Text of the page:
Research Article

Genotoxicity of Selected Chinese Medicinal Plants, Elephantopus Scaber, Glycyrrhiza Uralensis and Salvia Miltiorrhiza on Allium Cepa Assay

Kwan Yuet Ping1, Shamarina Shohaimi1, Sreenivasan Sasidharan2* and Umi Kalsom Yusuf1
1Department of Biology, Universiti Putra Malaysia, Malaysia
2Department of Molecular Medicine, Universiti Sains Malaysia, Malaysia

*Corresponding author: Sreenivasan Sasidharan, Department of Molecular Medicine, Universiti Sains Malaysia, Malaysia

Published: 11 Aug, 2017
Cite this article as: Ping KY, Shohaimi S, Sasidharan S, Yusuf UK. Genotoxicity of Selected Chinese Medicinal Plants, Elephantopus Scaber, Glycyrrhiza Uralensis and Salvia Miltiorrhiza on Allium Cepa Assay. Ann Pharmacol Pharm. 2017; 2(13): 1070.


The genotoxic effects of leaf and root extracts of Elephantopus scaber, root extracts of Salvia miltiorrhiza and Glycyrrhiza uralensis on the mitotic cells in Allium cepa root tips were studied. The crude extracts of 1 µg/ml, 50 µg/ml, 500 µg/ml and 1000 µg/ml were tested on root meristems of A. cepa. Quercetin was used as positive control and distilled water as negative control. The result showed that mitotic index decreased as the concentrations of crude extracts increased. The increase of the genotoxic effect corresponds to a decrease of mitotic activity. A dose-dependent increase of chromosome aberrations was observed. Abnormalities scored were stickiness, c-mitosis, bridges and vagrant chromosomes. Result of this study confirmed that the methanol leaf extracts of E.scaber exerted significant genotoxic effects followed by methanol root extracts of S. miltiorrhiza at 1000 µg/ml respectively.
Keywords: Genotoxicity; Allium cepa; Quercetin; Mitotic index; Chromosome aberrations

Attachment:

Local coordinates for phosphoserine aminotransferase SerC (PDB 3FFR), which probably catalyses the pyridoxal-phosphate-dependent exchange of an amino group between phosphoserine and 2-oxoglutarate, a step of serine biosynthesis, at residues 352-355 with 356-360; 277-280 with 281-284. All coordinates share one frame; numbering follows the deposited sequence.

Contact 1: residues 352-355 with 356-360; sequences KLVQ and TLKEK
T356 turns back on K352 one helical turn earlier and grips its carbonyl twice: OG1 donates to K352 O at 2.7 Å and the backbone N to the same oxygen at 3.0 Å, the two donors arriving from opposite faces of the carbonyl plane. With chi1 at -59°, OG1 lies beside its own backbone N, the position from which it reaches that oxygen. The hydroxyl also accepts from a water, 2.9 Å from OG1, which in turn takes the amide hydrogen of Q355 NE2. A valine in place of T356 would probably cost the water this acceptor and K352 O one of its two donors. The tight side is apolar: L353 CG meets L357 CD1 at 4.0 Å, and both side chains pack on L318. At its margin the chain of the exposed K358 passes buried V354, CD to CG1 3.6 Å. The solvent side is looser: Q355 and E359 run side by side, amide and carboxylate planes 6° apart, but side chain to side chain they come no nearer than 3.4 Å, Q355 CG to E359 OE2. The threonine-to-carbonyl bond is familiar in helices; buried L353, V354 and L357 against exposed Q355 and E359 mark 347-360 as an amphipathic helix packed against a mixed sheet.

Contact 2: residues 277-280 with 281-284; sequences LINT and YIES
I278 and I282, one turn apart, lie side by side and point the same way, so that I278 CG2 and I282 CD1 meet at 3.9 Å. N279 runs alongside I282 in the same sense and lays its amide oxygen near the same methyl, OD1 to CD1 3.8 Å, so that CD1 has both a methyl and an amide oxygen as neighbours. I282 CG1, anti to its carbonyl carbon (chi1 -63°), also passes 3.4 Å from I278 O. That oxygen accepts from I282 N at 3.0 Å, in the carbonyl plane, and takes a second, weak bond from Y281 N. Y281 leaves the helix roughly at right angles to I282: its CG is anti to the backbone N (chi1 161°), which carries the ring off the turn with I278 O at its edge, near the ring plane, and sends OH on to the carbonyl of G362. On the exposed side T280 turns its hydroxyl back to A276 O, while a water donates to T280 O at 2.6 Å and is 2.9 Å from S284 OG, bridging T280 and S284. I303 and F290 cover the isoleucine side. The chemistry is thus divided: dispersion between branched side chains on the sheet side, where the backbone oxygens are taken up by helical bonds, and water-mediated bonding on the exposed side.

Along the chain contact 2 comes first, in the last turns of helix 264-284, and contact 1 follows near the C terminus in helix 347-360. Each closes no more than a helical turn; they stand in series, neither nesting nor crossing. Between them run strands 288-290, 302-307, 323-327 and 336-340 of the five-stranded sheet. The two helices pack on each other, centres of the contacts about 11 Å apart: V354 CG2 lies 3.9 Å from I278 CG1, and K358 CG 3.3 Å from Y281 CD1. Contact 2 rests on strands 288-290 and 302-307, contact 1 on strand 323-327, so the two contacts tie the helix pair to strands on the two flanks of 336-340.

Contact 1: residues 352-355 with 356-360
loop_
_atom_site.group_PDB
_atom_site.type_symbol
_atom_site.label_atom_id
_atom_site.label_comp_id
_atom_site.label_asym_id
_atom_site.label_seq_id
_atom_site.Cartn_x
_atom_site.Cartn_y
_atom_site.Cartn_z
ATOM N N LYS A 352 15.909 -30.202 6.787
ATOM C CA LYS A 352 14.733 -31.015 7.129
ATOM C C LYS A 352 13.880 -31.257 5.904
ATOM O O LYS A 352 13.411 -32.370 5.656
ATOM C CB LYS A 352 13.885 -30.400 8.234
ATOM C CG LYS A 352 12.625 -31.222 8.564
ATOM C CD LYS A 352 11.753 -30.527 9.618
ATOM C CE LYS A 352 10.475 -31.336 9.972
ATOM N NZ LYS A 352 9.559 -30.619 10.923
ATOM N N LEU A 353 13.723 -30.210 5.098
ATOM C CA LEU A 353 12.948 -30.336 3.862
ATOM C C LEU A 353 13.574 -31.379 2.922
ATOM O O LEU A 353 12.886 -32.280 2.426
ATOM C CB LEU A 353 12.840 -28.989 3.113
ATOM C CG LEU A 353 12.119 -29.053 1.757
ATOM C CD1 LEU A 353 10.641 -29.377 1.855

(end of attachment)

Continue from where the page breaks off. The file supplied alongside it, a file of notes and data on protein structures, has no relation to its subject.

Worldwide, herbal medicine has become one of the most common forms of alternative therapy. The popularity of herbal medicines is associated with their easy access, therapeutic efficacy, relatively low cost, and assumed absence of toxic side effects. In Malaysia, Chinese herbal medicine is gaining attention particularly in Chinese community. Herb that may be safe in small doses may become dangerous in higher doses. The risk of overdose is higher in herbal preparations than conventional medicines due to the product variability. There may be problems arise due to the lack of adequate regulations, the pharmacological complexity of herbal products, and the lack of studies on the pharmacology and toxicity of the compounds [1].
Elephantopus scaber is a common herb of tropical countries commonly known as ‘Tutup bumi’. It is known for its medicinal properties and was reported to possess antimicrobial activity [2]. Recently, Daisy et al. [3] remarked on E. scaber to possess anti-inflammatory and antitumour activities in animal models. Glycyrrhiza uralensis is a perennial herb known as the Chinese licorice. Licorice has long been valued for therapeutic use for fevers, liver ailments, dyspepsia, gastric ulcers, asthma, bronchitis, Addison’s disease and rheumatoid arthritis and has been used as a laxative, antitussive and expectorant [4]. Salvia miltiorrhiza is an annual sage plant and among the most popular medicinal herbs. It is a hardy perennial growing to 80 cm, with toothed oval leaves and clusters of purple flowers [5]. It is commonly used either on its own or in combination with other herbs based on the concepts of traditional Chinese medicine.